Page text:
We’ve been so fortunate to have Stefano Leuzzi, a retired Italian Naval Admiral (and ex-helicopter pilot), on board Britican with us. We met him in April earlier this year after he moored up next to us in Marzamemi, Sicily.
Since our ‘chance’ meeting, we’ve been good friends and I’m positive that our friendship will last our lives. He has become part of our family and we’re so grateful to have him around. Read more about how we met Stefano here: There are no walls in the sailing community.
Stefano flew to Crete to join us on our trek from the Aegean to the Adriatic Sea and then finally back to Sicily, Stefano’s home, where we’ll be wintering our boat.
As you can imagine, having such a knowledgeable person on board, and an extra pair of hands, is a very special treat.
Throughout the day, we’re given tips and taught invaluable lessons
A few days ago, we learned where the safest place to moor on an island is – in relation to the wind flow. Looking into the wind, you want to find a spot 90 degrees anti-clockwise. A bay in that area will have the least amount of wind. Previous to our lesson in wind flows, I always assumed that the calmest place was to anchor in direct opposition to the wind! For example, if the wind was blowing from the north to the south, I’d look for a bay on the south coast rather than the east. Now I know better.
And to figure out how much daylight there is left in the day, you simple need to extend your arm, make a fist with your thumb on top and count the amount of fists between the sun and the horizon. If 2 fists fit in, there are 2 hours left of the sun. How cool is that?
Another interesting tid-bit is the stream of air off the back of an airplane. If it’s long it means there is very bad weather coming.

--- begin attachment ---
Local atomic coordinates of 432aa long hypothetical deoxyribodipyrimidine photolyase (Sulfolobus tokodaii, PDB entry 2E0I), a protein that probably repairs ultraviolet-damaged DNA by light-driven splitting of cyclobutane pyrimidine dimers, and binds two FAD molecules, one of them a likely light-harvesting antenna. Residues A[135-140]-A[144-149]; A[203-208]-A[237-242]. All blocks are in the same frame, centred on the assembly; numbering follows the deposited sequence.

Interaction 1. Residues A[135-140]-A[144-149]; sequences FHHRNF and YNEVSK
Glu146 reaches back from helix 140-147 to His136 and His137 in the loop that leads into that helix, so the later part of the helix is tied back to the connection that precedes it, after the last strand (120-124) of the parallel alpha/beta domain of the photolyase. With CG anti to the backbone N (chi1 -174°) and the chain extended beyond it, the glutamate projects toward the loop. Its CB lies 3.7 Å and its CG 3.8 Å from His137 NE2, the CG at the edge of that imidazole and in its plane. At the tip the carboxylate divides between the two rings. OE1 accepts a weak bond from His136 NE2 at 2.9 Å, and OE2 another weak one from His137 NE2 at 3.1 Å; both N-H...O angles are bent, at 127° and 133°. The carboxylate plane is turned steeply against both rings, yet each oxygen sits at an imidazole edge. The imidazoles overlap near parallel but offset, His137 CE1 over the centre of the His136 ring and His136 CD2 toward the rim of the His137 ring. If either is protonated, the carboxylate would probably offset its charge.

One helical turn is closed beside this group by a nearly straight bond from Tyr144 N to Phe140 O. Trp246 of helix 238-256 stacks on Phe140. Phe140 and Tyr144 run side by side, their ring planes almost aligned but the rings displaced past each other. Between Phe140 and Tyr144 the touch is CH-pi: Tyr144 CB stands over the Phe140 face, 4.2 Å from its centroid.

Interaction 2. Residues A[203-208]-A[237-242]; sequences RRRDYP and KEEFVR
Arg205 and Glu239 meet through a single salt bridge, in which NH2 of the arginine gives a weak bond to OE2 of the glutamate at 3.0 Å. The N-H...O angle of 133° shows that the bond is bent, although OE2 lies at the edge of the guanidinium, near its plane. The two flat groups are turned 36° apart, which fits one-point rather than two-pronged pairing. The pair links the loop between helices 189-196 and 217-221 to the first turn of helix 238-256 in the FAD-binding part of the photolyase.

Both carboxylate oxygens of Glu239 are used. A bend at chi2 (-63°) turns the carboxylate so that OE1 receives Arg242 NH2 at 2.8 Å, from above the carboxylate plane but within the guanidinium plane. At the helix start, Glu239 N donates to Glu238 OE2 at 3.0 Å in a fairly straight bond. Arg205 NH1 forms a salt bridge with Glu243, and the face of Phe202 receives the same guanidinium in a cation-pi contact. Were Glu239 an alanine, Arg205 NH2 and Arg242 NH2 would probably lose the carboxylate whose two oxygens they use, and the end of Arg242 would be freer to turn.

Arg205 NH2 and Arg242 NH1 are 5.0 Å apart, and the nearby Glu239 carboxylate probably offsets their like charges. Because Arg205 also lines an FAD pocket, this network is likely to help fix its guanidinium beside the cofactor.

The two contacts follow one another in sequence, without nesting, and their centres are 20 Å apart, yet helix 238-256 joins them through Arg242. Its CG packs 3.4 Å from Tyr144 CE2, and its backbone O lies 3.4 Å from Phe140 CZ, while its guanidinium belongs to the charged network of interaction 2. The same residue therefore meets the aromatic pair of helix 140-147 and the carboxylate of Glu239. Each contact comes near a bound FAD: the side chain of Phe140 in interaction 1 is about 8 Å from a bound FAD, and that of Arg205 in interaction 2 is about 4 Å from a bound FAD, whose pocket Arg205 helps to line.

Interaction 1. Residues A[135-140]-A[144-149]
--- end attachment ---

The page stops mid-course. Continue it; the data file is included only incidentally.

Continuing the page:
When leaving Rethymnon, Stefano yells out, ‘Look at the smoke stream off the top of the tanker. It’s going straight up – that means we’re in a high pressure area and we’ll have good weather.’ I secretly thought, ‘gosh, I don’t look at any signs. I have no clue about what’s going on around me!’
Throughout the day we’ve been learning about setting our sails, tying knots and even a variety of snacks to enjoy!
As we sailed from Monemvasia to Elafonissos in Greece, Stefano brought up a loaf of fresh bread (uncut), extra virgin oil (good quality stuff), sea salt and fresh pepper. He sliced the bread into 4” sections, carved out the inside a bit, poured olive oil into the bread and then added sea salt and fresh ground pepper.
Everything tastes better on a boat for some reason and this simple snack tasted like heaven
When I made it to the bottom of my piece (I had the end), there was a pool of olive oil and the flavor of olives burst into my mouth. I felt as if I was eating nature itself.
Apparently, eating bread in this manner helps to ward of seasickness too!
After moo’ing like a cow with delight, Stefano then made dessert!
He cut some more bread and made us fig sandwiches. After peeling the figs, he laid them on the bread and explained, ‘This is what the Italian workers ate after WWII. Figs grow all around Italy and are easy to get.”
I would have never thought of putting figs on bread – something so simple, but the taste was great. In fact, it tasted like a jam sandwich – a very fresh jam sandwich!
While eating our simple foods I thought about how complicated we often make our food
We add loads of ingredients thinking that more is better. In some cases more is good but let us not forget that it’s often the very simple things in life that can give the greatest pleasures.
If you like simple, delicious recipes, check out Admiral Stefano’s video on making authentic Italian Bruschetta!